The importance of forgiveness | Clergy Corner – Woodland Daily Democrat

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One thing common to our human existence is that we have all experienced the hurtful behavior of others. Whether the hurt was intentional, unintentional or precisely calculated, if left unaddressed, it often leads to devastating emotional and spiritual trauma.

The Atonement of our Savior Jesus Christ makes it possible for us to forgive all that have injured us in one way or another. The Atonement also allows us to forgive regardless of the reformation or repentance status of the offender.

Let us look to the example of Joseph of Egypt as told in the Old Testament. Joseph’s brothers were jealous of Joseph. His brothers plotted to take his life and eventually sold him as a slave to a passing caravan. Joseph was carried into Egypt and struggled for years to rise from slavery. During his time in Egypt, Joseph could have condemned his brothers and sworn to get vengeance. He might have attempted to ease his pain and suffering by scheming to get even someday. But he did not. Joseph forgave his brothers for the heinous acts and moved on with his life.

As we learn, Joseph became an important ruler over all of Egypt, second in command only to Pharaoh. During a devastating famine, Joseph’s brothers traveled to Egypt for food and relief from the famine. When brought before Joseph, they did not recognize him and bowed down to him because of his high position. Joseph recognized his brothers. At that moment Joseph had the power to exact revenge. He could have put them in prison or even sentenced them to death. Instead, he confirmed his forgiveness. He said: “I am Joseph your brother, whom ye sold into Egypt. Now therefore be not grieved, nor angry with yourselves, that ye sold me hither. … And God sent me before you to preserve you a posterity … and to save your lives by a great deliverance.”

The scriptures teach us that we should not delay forgiveness. As time passes and we continue to replay the hurtful actions of others, we can become captive to our anger which can lead to emotional or even physical cruelty on our part.

In the New Testament, Jesus said, “Agree with thine adversary quickly, whiles thou art in the way with him,” therefore commanding us to resolve our differences early on, les the passions of the moment persuade us to do or say something we will regret later.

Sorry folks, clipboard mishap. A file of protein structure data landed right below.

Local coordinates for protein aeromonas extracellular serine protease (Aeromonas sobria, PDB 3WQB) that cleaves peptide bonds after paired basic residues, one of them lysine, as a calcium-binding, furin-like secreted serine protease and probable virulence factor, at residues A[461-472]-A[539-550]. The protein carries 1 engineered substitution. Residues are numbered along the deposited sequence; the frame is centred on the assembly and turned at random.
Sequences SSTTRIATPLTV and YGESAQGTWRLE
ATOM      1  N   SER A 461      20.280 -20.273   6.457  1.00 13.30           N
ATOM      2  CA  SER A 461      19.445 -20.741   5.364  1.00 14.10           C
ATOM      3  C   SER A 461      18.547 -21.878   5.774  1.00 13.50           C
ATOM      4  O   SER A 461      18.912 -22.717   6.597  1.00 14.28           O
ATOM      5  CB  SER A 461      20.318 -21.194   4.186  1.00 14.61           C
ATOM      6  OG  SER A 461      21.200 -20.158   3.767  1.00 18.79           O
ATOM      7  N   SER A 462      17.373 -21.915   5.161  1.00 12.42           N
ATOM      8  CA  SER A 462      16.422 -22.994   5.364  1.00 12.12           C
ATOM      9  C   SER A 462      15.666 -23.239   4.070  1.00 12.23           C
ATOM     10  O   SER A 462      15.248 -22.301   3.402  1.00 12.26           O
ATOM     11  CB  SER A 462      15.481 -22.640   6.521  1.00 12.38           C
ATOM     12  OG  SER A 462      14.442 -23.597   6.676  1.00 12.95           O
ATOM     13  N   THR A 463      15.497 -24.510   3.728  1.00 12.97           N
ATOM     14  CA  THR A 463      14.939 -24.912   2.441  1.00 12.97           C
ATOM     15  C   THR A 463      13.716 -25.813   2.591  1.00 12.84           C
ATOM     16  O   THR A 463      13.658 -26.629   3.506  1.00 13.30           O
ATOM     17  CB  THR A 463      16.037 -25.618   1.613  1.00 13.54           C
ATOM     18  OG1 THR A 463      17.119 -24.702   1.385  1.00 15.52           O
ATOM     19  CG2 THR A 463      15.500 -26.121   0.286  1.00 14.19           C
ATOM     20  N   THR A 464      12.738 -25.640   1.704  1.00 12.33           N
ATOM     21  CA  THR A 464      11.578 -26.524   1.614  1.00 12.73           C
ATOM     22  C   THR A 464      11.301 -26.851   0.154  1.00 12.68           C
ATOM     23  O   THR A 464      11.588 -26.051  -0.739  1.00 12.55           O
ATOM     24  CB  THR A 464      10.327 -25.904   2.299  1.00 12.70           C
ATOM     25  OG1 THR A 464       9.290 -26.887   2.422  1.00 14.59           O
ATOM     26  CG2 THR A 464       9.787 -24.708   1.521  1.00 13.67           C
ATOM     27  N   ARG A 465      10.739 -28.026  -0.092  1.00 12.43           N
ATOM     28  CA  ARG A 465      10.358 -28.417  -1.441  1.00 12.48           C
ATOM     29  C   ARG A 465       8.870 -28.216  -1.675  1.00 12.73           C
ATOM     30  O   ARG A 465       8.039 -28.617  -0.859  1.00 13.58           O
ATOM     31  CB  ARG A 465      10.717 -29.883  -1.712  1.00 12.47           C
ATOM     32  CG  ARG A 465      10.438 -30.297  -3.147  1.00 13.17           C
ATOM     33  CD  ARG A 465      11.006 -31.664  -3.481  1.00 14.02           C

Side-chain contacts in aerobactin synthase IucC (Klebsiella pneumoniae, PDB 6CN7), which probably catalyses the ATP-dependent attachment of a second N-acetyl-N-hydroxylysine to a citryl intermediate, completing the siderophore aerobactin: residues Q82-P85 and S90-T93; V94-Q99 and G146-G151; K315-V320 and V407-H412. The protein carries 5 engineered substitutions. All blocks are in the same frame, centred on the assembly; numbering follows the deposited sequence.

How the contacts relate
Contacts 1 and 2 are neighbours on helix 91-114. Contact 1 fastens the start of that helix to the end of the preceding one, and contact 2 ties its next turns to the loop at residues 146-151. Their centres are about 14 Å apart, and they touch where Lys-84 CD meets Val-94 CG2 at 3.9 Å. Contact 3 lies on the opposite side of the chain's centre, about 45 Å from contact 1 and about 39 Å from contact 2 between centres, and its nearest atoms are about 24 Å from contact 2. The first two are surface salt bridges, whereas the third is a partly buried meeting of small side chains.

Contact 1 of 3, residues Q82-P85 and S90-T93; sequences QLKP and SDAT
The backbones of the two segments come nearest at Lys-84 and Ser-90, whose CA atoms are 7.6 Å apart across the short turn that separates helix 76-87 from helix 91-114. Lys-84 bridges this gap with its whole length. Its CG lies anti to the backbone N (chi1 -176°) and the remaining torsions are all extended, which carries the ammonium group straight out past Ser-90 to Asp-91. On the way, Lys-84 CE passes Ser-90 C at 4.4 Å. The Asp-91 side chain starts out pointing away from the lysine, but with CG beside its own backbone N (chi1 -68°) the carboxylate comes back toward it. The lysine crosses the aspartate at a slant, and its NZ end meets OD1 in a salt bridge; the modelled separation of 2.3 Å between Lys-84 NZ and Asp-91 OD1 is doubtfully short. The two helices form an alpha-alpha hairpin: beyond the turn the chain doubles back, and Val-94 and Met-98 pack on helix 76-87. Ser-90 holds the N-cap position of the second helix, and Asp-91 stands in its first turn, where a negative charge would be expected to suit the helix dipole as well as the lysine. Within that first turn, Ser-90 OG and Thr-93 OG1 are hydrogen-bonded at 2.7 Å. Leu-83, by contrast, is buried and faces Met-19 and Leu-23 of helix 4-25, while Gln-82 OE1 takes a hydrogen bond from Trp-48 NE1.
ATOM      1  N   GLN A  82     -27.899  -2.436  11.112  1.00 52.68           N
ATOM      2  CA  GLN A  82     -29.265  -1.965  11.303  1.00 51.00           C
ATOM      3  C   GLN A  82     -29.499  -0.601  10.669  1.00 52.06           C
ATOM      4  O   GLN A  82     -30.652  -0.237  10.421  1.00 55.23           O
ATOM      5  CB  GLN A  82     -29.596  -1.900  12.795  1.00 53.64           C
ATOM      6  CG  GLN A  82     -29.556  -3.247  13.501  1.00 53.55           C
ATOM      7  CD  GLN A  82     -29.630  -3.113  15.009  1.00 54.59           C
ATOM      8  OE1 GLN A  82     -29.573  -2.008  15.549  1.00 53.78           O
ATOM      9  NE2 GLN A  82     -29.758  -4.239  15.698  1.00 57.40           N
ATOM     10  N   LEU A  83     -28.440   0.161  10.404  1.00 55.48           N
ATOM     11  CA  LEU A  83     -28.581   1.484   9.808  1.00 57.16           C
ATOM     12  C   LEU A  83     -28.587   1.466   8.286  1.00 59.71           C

Elder Jeffrey R. Holland of the Quorum of the Twelve Apostles stated, “The past is to be learned from but not lived in. We look back to claim the embers from glowing experiences but not the ashes. … To be tied to earlier mistakes is the worst kind of wallowing in the past from which we are called to cease and desist.”

Forgiveness cannot be earned. It can only be given. Only God can and will judge whether a person has repented. Regardless of how unrepentant a person is, we can move forward and seek peace.

In the Doctrine and Covenants, we read, “I, the Lord, will forgive whom I will forgive, but of you it is required to forgive all men. And ye ought to say in your hearts—let God judge between me and thee, and reward thee according to thy deeds.”

The Atonement of Jesus Christ makes forgiveness and repentance possible and durable.

Without the gift of the Savior’s Atonement, we would all be fallen and unable to return to our Heavenly Father. We all need the forgiveness that the Lord willingly gives to those who repent.

“For all have sinned, and come short of the glory of God.”—Romans 3: 23

The atoning power of Jesus Christ is available to each and every one of us. As we access this power, we become more empathetic toward others and understanding of each one another’s faults.

When we truly forgive, we can find greater peace and comfort. We admit that we are reliant on God and allow Him to take our heaviest burdens.

“Come unto me, all ye that labour and are heavy laden, and I will give you rest.” – Matthew 11: 28

Elder Kevin R. Duncan of The Seventy has said, “The Savior’s Atonement is not just for those who need to repent; it is also for those who need to forgive. If you are having trouble forgiving another person or even yourself, ask God to help you. Forgiveness is a glorious, healing principle.”

Former President Gordon B. Hinckley stated, “Most of us have not reached that stage of compassion and love and forgiveness. It is not easy. It requires a self-discipline almost greater than we are capable of. But as we try, we come to know that there is a resource of healing, that there is a mighty power of healing in Christ, and that if we are to be His true servants we must not only exercise that healing power in behalf of others, but, perhaps more important, inwardly.”

It is my hope and prayer that we may begin to understand forgiveness, and, that we may offer our forgiveness more abundantly as a way of healing for ourselves and others.

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